There’s a far greater tale of pilgrimage and thanksgiving embedded in the story of the Pilgrims and the Mayflower, and it’s a tale that I can relate to far more than that of the Puritans. In the story of Squanto, I encounter a hero who does the right thing in the most awful of conditions, and sometimes with even the most awful of motives. His home, called The Dawn Land, was destroyed by the same forces of history that so radically altered his life... (continued)


Thursday, November 14, 2013

Pope Francis: "Our Lady... is not a postmaster, sending messages every day"

Pope: the spirit of curiosity distances one from God

(Vatican Radio) The spirit of curiosity generates confusion and distances a person from the Spirit of wisdom, which brings peace, said Pope Francis in his homily during Thursday morning Mass at Casa Santa Marta.

The Pope began his homily by commenting on the first reading from the Book of Wisdom, which describes “the state of the soul of the spiritual man and woman”, of true Christians, who live “in the wisdom of the Holy Spirit. And this wisdom carries them forward with this intelligent, holy, single, manifold and subtle spirit”.

“This is journeying in life with this spirit: the spirit of God, which helps us to judge, to make decisions according to the heart of God. And this spirit gives us peace, always! It is the spirit of peace, the spirit of love, the spirit of fraternity. And holiness is exactly this. That which God asked of Abraham—‘Walk in my presence and be irreproachable’—is this: this peace. To follow the movement of the Spirit of God and of this wisdom. And the man and woman who walk this path, we can say they are wise men and women… because they follow the movement of God’s patience.”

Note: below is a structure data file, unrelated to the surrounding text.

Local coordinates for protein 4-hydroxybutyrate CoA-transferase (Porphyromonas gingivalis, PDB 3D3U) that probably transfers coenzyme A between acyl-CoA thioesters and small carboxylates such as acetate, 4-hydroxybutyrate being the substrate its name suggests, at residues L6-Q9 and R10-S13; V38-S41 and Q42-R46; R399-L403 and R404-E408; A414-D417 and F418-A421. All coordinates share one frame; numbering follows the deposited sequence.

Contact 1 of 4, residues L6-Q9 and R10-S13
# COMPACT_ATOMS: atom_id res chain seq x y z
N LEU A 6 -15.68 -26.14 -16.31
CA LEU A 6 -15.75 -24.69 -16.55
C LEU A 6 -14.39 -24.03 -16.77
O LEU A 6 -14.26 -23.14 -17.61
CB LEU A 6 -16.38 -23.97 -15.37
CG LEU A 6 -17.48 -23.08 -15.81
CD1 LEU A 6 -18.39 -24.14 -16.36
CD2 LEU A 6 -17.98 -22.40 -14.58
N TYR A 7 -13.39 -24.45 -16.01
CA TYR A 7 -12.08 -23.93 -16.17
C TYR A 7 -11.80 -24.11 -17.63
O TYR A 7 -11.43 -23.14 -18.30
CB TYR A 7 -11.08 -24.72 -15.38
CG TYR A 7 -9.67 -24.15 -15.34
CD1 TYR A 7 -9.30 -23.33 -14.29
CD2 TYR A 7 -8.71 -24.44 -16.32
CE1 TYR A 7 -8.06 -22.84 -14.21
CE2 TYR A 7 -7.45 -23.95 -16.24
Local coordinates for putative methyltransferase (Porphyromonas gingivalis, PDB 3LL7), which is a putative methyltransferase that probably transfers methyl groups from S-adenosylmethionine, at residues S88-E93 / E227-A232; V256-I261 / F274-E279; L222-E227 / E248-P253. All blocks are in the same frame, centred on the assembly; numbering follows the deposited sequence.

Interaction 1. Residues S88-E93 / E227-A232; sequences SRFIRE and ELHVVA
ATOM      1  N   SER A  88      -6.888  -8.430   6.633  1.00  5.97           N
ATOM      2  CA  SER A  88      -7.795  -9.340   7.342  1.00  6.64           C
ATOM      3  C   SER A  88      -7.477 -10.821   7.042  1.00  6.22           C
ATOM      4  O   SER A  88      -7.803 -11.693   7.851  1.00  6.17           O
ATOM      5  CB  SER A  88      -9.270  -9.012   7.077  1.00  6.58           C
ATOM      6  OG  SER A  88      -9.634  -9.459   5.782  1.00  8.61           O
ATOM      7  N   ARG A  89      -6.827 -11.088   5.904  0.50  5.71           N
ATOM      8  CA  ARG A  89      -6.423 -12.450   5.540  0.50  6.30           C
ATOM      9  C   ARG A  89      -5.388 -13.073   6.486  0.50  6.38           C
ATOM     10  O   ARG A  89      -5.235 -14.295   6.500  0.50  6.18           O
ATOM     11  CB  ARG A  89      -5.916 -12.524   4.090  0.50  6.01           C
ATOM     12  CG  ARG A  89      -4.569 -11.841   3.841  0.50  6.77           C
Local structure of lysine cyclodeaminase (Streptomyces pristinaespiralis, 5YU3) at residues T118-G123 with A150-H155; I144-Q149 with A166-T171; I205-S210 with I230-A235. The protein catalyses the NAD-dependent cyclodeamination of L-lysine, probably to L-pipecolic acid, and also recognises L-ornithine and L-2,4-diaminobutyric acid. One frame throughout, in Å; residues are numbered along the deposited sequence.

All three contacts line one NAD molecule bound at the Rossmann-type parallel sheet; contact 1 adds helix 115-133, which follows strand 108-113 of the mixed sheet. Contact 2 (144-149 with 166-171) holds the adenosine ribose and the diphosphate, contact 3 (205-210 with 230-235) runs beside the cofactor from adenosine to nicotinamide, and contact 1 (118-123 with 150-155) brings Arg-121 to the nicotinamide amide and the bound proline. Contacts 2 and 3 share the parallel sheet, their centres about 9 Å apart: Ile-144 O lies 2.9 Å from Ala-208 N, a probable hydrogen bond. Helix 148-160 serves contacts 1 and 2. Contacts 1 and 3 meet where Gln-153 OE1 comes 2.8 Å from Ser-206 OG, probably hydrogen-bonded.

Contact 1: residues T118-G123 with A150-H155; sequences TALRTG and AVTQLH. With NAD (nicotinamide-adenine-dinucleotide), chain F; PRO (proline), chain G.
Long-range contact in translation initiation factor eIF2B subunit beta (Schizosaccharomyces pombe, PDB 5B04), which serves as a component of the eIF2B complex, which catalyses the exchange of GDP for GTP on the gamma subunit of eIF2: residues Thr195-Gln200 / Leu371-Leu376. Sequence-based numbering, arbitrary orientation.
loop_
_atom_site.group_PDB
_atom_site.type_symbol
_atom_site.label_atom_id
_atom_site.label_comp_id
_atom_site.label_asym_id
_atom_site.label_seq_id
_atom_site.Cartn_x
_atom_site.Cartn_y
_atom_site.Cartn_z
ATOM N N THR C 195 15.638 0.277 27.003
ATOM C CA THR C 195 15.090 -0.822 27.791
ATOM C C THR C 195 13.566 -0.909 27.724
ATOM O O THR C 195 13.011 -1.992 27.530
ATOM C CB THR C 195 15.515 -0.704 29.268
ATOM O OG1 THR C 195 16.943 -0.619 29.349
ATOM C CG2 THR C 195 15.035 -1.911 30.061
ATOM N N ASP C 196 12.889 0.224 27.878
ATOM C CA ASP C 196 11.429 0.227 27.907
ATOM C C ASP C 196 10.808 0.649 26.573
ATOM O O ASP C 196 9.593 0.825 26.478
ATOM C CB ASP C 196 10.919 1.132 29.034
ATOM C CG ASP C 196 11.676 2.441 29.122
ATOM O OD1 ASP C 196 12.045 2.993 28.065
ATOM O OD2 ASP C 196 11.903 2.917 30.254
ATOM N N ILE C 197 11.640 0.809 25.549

In the Gospel, the Pope underlined, “we find ourselves before another spirit, contrary to the wisdom of God: the spirit of curiosity”.

“And when we want to be the masters of the projects of God, of the future, of things, to know everything, to have everything in hand… the Pharisees asked Jesus, ‘When will the Kingdom of God come?’ Curious! They wanted to know the date, the day… The spirit of curiosity distances us from the Spirit of wisdom because all that interests us is the details, the news, the little stories of the day. Oh, how will this come about? It is the how: it is the spirit of the how! And the spirit of curiosity is not a good spirit. It is the spirit of dispersion, of distancing oneself from God, the spirit of talking too much. And Jesus also tells us something interesting: this spirit of curiosity, which is worldly, leads us to confusion.”